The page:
Sometimes, Fred feels lonely. His family is scattered all over the world. He joins the New York City Road Runner’s Club and runs in the park to make friends with fellow runners.
Run Fred Run! Just for fun!

On weekends, he hands out copies of the members’ newsletter to folks in Central Park. In his crowded walk up apartment, he keeps orange T shirts for club volunteers. “Thank you,” he says. “Keep up the good work!”

In 1971 he is voted club president. Wow! He remembers when he was a boy and couldn’t join clubs or sport teams just because he was Jewish.
Now, he thinks everyone should be included.

But women aren’t welcome to run 26.2 mile marathons. Some say they are too weak, others think that women shouldn’t compete with men.

Fred thinks that’s unfair. He invites top long distance female athletes to run officially in New York City.

Run ladies run! When you hear the starting gun!

Here is TS:

Run Fred, run! The story of Fred Lebow and the New York City Marathon By Amalia Hoffman

This one was a tough one for me, and I think ultimately it needs a major overhaul before it will work as a picture book.

My biggest concern right off the bat was that the plot jumps from decade to decade and event to event very quickly and there’s no time for the reader to really wrap their mind around any of the things going on before they’ve moved onto the next. A child of picture book age, even the upper range, will most likely not understand why Jews needed to escape Romania, and so you need to spend some time on explaining what that is all about. Why does he go from country to country? You mention details like the food that Fred enjoys when he moves to New York, but those details are not as integral to his story as other emotions, such as the loneliness. His family is scattered, but why does he join the New York Road Runners? Because he is looking for a new family? A group of friends to keep him company? And who are the New York Road Runners? Kids won’t know. As the plot continues, it jumps to 1971, when Fred is fighting for women to be in the marathon, but we don’t have a sense of what he found when he joined the Road Runners.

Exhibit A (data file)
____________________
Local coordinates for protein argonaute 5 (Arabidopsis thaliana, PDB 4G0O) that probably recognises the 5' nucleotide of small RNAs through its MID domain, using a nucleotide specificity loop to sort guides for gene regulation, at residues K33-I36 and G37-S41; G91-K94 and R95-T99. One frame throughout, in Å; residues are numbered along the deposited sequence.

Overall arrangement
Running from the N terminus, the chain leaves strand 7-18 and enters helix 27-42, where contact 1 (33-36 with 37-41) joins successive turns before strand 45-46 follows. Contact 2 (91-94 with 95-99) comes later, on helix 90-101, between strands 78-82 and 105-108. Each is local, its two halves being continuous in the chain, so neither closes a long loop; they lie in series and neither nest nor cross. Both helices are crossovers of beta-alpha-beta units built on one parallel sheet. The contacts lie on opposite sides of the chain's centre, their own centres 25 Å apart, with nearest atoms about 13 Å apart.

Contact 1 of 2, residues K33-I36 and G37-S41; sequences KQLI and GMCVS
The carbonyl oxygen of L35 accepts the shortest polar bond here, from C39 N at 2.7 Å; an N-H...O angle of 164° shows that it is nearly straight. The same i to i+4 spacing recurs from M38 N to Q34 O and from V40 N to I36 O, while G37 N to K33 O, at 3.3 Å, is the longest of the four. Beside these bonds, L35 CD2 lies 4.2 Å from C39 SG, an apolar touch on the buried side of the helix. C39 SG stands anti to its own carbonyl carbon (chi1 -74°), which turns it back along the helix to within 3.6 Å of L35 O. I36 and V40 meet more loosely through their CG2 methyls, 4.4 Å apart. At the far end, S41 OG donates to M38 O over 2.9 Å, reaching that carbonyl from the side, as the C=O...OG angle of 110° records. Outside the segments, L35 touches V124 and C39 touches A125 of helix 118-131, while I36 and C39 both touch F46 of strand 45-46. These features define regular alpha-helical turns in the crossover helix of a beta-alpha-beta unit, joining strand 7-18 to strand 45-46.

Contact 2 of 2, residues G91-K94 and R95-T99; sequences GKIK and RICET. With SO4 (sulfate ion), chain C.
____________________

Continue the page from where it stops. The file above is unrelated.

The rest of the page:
Ultimately, the reader doesn’t get a great grasp on what the story actually is. There’s a lot going on. The Holocaust, the loneliness of being an immigrant and having your family far away, women’s rights. While these are all great, and all a major part of Fred’s story, the short picture book format is going to be a tough one to cover all of these major issues, especially to an audience that might not understand some of the deeper issues behind all of these events. So you, the writer, should focus on telling each of these events in a way that is accessible to the age group. “When Fred was young, he had to leave his home because it was no longer safe. Some bad men were after his family. After traveling from country to country on a bumpy train…” (Or what have you). I would also remove the rhyming lines, as they don’t fit the serious subject matter of the book, and they use up your word count, and focus on smoothing the transition from escaping Romania to joining the Road Runners, to fighting for women to be able to run the marathon.



In a little valley on a far away planet, a young couple named Joliah and Zanadar lived in the tiniest house in the humble village of Zalph.

Zanadar did odd jobs wherever he could find work: fixing, planting, or harvesting. Joliah made some extra money as a seamstress and tended their little garden, but as hard as they worked, they could never save enough to buy lumber for a bigger house.

No one visited them since they were so poor, but it was just as well, because their little kitchen only had room for two chairs and a tiny table. They were just glad they had each other.

One spring a swarm of raptormoths rained down upon the valley, devouring every plant in sight. The villagers were horrified when they saw their ruined fields and gardens. They had no seeds to plant new grain and vegetables. The only place seeds could be purchased was in the faraway city of Thome.